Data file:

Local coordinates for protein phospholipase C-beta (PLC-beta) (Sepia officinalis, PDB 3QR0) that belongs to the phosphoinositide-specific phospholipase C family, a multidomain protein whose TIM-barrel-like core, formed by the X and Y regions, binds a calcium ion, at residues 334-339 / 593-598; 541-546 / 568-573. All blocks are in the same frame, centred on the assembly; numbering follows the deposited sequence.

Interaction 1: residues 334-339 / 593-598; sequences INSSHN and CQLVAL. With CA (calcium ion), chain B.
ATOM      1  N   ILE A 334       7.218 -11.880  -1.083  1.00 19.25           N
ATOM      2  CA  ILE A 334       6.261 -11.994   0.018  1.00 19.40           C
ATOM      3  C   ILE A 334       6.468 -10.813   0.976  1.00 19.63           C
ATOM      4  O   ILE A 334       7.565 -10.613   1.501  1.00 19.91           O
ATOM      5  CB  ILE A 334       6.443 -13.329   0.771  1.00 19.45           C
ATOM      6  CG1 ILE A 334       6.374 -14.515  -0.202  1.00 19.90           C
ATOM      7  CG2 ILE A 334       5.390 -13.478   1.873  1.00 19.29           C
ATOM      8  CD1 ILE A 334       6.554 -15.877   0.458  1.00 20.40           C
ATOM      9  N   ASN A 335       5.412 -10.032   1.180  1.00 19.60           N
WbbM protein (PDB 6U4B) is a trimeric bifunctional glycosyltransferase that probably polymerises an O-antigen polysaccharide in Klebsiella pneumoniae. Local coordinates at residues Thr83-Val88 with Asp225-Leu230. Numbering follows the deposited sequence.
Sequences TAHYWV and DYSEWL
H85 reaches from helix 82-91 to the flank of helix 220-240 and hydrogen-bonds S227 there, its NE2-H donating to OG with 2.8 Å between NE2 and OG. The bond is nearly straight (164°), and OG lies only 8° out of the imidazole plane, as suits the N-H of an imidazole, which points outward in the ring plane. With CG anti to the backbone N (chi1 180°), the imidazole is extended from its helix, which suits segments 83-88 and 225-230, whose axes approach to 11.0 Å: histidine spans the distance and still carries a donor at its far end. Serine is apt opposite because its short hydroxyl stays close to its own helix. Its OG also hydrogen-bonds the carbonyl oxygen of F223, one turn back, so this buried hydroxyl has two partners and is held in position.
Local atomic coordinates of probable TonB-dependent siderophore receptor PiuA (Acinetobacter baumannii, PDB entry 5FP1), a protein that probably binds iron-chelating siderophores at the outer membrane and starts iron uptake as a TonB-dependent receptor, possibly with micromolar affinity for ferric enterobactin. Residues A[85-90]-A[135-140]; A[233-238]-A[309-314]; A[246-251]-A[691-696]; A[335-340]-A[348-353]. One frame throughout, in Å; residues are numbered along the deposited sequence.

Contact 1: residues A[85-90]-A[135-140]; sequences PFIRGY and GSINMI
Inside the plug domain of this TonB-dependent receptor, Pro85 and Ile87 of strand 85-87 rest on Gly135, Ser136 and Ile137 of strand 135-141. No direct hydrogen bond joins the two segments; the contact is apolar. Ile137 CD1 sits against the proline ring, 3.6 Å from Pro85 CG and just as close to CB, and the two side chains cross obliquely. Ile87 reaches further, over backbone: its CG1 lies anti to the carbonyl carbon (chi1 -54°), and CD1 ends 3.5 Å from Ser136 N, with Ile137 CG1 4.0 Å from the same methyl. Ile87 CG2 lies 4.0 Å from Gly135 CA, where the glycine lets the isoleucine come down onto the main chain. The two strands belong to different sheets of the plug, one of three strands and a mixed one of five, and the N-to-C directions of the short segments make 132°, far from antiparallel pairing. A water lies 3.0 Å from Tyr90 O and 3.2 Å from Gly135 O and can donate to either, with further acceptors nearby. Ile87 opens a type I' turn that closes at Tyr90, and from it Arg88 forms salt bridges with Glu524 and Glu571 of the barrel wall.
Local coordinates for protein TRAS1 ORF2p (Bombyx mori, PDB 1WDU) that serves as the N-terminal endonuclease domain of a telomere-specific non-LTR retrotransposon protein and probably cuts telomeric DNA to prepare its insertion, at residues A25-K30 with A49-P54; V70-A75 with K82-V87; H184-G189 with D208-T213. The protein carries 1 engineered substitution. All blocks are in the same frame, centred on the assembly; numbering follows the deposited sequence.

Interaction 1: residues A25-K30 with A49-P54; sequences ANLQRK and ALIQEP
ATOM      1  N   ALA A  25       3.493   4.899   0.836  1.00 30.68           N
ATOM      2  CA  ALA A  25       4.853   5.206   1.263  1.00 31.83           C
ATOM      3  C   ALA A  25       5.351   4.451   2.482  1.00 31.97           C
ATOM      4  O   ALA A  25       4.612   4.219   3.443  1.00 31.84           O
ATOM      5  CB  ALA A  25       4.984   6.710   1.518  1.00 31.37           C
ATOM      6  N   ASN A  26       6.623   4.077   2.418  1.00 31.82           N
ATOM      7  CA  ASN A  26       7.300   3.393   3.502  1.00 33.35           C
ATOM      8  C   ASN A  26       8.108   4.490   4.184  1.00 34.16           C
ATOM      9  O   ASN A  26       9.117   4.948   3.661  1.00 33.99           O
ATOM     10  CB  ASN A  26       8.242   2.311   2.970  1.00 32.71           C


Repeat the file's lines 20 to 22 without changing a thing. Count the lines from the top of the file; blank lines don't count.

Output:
ATOM      1  N   ALA A  25       3.493   4.899   0.836  1.00 30.68           N
ATOM      2  CA  ALA A  25       4.853   5.206   1.263  1.00 31.83           C
ATOM      3  C   ALA A  25       5.351   4.451   2.482  1.00 31.97           C